# Avogadro’s Law: History and Work Problem

Learn about Amedeo Avogadro and his funky gases, Italian Revolutions, and starry-nosed moles.

# Charles’s Law: History and Work Problem

And we're back for the second installment of our gas laws series - Charles' Law. If you need to refresh on the other gas laws in this series you can check out our post on Boyles' Law, Avogadros' Law, and the Ideal Gas Law. Let's review what a gas is: a gas a is a … Continue reading Charles’s Law: History and Work Problem

# Boyle’s Law: History and Work Problem

The two variables we're looking at today are pressure and volume, whose gas relationship was discovered during the Renaissance.

# Work Problem: Light and Photons

What we often refer to as 'light' is a narrow portion of a broad spectrum of electromagnetic radiation. This spectrum stretches from radio waves with a wavelength of 10³ m to gamma rays with a wavelength of 10⁻¹² m. We work mainly with light in the visible spectrum in this lesson, but the fundamentals learned here can be applied to any portion of the EM spectrum.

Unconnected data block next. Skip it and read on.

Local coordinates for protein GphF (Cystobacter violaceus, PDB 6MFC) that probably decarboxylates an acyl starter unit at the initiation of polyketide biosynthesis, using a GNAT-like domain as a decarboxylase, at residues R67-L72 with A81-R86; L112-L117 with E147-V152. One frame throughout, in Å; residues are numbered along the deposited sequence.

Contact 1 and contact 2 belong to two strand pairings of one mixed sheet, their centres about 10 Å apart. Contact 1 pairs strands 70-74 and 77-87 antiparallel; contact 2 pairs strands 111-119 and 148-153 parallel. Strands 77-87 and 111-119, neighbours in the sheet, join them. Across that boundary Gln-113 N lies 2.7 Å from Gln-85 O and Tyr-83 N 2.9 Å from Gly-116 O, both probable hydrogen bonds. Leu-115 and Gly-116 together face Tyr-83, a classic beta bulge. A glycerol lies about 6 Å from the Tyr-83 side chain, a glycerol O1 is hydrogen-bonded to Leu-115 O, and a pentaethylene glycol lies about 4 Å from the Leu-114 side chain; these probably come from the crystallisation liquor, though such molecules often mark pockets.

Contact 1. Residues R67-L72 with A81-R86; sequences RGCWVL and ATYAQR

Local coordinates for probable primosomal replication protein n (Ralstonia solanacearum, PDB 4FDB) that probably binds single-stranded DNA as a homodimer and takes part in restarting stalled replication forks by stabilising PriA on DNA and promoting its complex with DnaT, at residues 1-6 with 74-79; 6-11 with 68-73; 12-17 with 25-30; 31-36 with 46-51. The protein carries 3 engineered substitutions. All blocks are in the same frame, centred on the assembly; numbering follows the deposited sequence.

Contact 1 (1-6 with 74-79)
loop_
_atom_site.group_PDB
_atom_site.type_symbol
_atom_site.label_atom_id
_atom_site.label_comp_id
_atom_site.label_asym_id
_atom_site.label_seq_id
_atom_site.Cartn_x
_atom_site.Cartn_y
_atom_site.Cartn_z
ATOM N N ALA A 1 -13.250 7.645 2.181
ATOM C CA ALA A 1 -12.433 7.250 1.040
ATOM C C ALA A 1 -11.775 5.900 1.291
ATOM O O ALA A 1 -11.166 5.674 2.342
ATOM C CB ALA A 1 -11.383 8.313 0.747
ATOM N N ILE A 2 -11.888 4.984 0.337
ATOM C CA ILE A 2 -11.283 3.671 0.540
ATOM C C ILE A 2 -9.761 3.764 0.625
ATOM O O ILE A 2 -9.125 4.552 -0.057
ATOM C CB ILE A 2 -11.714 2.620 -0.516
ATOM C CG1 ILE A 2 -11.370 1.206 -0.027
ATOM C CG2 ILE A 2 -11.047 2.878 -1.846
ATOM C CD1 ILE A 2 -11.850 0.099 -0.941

# Determining the Density of a Face-Centered Aluminum Cell

Crystals come in unique shapes, but all usually have an organized, repeating structure known as a lattice. For more information about metal lattices check out: https://www.seas.upenn.edu/~chem101/sschem/metallicsolids.html  Given Problem: An aluminum crystal has a face-centered unit cell. An aluminum atom has a radius of 143 picometers. What is the density of the solid crystal aluminum in g/cm³?  … Continue reading Determining the Density of a Face-Centered Aluminum Cell

# Gas Volume Stoichiometry Problem

Given Problem: Methanol (CH3OH) can be synthesized as: CO+2H2→CH3OH. What volume in liters of H2(g) is needed to make 35.7 grams of CH3OH?  1. We are given the temperature at 355 K and the pressure is 738 mmHg. 2.  First, you must convert the target mass of CH3OH to moles. To do this, you use the molar mass … Continue reading Gas Volume Stoichiometry Problem

# Calculating Final Temperature of Heated Al in H2O (Example)

Given Problem: A block of Aluminum has a mass of 32.5 grams and is at 45.8° C. It's placed in 105.3 grams of water at 15.4° C. What's the final temperature for both the aluminum and water? 1.  These are the equations we're going to use. Because we have two equations for q, we can substitute … Continue reading Calculating Final Temperature of Heated Al in H2O (Example)